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Wednesday, June 07, 2000

Sex issues split world's women at UN conference
Beijing +5: Reproductive rights at centre of declaration deadlock
Luiza Chwialkowska
National Post

UNITED NATIONS - Western and developing countries are deadlocked over whether women's sexual and reproductive rights should be recognized in an international declaration to emerge from a UN conference on women's equality.

The document that is to result from the Beijing +5 conference, convened to review global progress on recommendations agreed to at a women's conference in China in 1995, includes issues ranging from education for girls, participation of women in politics and the media, and women's roles in negotiating an end to war. But matters of sex are holding up the process.

"The language is all bracketed and the brackets won't start coming off until Thursday night," predicted Austin Ruse, a leading American anti-abortion organizer at the conference.

"There is no momentum either way," he said.

Western countries, led by Canada and the United States, are pushing for a statement calling for training for abortion providers in countries where the procedure is legal, and for adolescents to be able to obtain information relating to sex without seeking parental consent.

Citing a growing AIDS epidemic in Africa, they want a declaration supporting contraception and sex education.

Conservative delegations and NGOs see the language as a code for sanctioning abortion and undermining the traditional family.

"The controversial language is definitely sexual and reproductive rights," said Julie Neff, a lobbyist with the Washington based anti-abortion group Concerned Women for America. "Our goal is to make sure they keep out the nasty language on abortion rights, sexual and reproductive rights."

Ms. Neff says it should be up to individual countries, not the UN, to decide the issues for themselves, with respect to their cultures and traditions.

But the rallying cry of most women's groups at the conference is that women's rights are human rights and cannot be denied by any national government.

Katherine McDonald, executive director of Action Canada for Population and Development, defines reproductive rights as the right of women to decide "whether you're going to have children, when you're going to have children, and how many children you're going to have."

Feminists say they accomplished two victories at the 1995 Beijing conference. For the first time, the right of adolescents to information and services about sexuality and reproduction was affirmed.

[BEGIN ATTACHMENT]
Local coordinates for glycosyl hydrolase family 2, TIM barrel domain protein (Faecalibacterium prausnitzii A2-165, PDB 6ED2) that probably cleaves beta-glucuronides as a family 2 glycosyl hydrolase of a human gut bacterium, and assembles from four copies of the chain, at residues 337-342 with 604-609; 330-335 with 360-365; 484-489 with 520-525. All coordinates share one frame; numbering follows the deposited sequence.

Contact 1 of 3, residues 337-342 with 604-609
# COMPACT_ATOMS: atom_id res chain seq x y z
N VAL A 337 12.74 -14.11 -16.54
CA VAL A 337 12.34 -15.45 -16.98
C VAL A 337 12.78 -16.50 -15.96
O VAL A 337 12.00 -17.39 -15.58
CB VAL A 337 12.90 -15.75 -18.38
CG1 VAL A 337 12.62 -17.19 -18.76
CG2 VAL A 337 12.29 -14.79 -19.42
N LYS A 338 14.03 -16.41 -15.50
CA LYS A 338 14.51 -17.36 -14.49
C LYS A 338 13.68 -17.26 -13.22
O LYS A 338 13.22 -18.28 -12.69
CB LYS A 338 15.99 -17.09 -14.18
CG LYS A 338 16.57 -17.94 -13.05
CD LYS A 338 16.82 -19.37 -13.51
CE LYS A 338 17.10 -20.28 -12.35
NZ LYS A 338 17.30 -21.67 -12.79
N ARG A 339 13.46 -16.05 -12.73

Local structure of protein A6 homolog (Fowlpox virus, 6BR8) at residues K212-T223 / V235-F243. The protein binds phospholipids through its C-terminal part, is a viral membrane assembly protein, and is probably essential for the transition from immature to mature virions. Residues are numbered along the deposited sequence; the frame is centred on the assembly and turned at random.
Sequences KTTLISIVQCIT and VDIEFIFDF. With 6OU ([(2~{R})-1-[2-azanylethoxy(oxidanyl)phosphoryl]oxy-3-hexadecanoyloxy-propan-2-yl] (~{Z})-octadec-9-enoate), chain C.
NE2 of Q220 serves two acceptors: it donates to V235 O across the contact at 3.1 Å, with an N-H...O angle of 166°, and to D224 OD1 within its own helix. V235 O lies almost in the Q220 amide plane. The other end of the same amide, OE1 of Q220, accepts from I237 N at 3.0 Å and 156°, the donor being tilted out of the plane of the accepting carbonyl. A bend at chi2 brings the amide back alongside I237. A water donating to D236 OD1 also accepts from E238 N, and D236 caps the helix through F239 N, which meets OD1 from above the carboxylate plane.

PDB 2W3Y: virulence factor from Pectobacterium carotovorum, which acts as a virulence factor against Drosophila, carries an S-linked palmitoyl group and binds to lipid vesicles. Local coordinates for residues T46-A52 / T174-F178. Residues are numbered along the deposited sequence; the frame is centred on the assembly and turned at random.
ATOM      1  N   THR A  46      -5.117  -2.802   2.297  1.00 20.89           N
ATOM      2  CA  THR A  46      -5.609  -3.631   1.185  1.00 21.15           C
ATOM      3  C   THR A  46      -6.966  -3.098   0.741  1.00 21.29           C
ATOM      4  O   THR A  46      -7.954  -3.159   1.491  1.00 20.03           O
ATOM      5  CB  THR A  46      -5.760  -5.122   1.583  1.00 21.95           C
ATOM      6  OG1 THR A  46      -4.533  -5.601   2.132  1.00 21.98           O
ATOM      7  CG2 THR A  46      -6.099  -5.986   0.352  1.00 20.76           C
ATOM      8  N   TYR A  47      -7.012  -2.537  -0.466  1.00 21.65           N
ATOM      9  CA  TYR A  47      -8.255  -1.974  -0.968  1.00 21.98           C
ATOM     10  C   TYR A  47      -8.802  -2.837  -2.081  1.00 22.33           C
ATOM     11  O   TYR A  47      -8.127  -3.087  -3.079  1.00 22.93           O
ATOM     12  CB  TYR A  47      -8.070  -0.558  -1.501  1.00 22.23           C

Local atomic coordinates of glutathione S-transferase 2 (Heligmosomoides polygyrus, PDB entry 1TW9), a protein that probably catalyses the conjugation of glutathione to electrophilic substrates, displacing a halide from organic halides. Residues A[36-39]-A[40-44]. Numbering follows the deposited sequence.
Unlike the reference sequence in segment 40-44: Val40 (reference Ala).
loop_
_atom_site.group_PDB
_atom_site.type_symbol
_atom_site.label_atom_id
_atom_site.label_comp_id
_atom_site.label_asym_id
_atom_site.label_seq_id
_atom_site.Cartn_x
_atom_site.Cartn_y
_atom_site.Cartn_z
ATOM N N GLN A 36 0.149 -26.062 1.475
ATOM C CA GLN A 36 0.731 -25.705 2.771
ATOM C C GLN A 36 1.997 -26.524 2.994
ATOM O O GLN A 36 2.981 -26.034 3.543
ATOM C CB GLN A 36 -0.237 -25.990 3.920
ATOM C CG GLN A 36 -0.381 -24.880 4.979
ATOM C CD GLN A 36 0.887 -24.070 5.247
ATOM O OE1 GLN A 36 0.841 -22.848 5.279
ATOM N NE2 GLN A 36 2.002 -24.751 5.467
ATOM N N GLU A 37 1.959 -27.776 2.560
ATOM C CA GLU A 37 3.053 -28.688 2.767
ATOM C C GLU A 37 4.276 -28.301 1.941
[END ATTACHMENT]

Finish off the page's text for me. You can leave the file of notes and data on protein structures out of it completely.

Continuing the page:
The 1995 declaration also described abortion as an issue of "public health," and urged countries to consider reviewing laws that punish women who have had illegal abortions.

Now, while some delegations want to step back from that language, others are urging that governments agree to train and equip health workers to provide abortions where abortion is legal.

"The advances here are incremental, they are tiny baby steps," said Ms. McDonald.

The contentious language has been referred from the main floor to closed door meetings of a special "contact group" on health, raising the ire of anti-abortion groups who accuse the delegates of "going underground" with their agendas.

The G77, a negotiating group of developing countries chaired by Nigeria, is said to have fallen apart, with member countries increasingly negotiating for themselves.

There is dissent among developing countries that want to protect the traditional values, and those eager to adopt the Western-style feminist agenda.

Maheen Sultan, a representative of Naripokkho, a women's rights group in Bangladesh, said she is disappointed with the lack of progress on the document.

"It is very surprising that countries are objecting to things they previously agreed to," she said.

"Our country is quite progressive on women's right to choice, on access to services and information. We are disappointed that our delegation was not able to get more support within the G77."

The struggle has created some unlikely allies among "holdout" nations.

"We as a people owe an incredible debt of gratitude to the United Nations delegations of the Vatican and the countries of Algeria, Libya, Iran, Pakistan and the Sudan," said Richard Welch, president of Human Life International of Virginia, which bills itself as the world's biggest anti-abortion group.

(Each link opens a new window)
  • United Nations: Beijing+5
    The main site for the conference otherwise known as "Women 2000." Also check out this PDF document discussing strategies for implementing the five-year-old Beijing platform.
  • Beijing Declaration and Platform for Action
    What was agreed upon in Beijing.
  • Status of Women Canada
    The Beijing+5 page of the ministry headed by Hedy Fry.
  • Canadian Feminist Alliance for International Action
    A critique of the Beijing+5 conference.
  • WomenWatch
    The UN agency attempting to advance women's rights across the world.
  • Holy See
    The official web site of the Vatican, a criticized participant in the talks.
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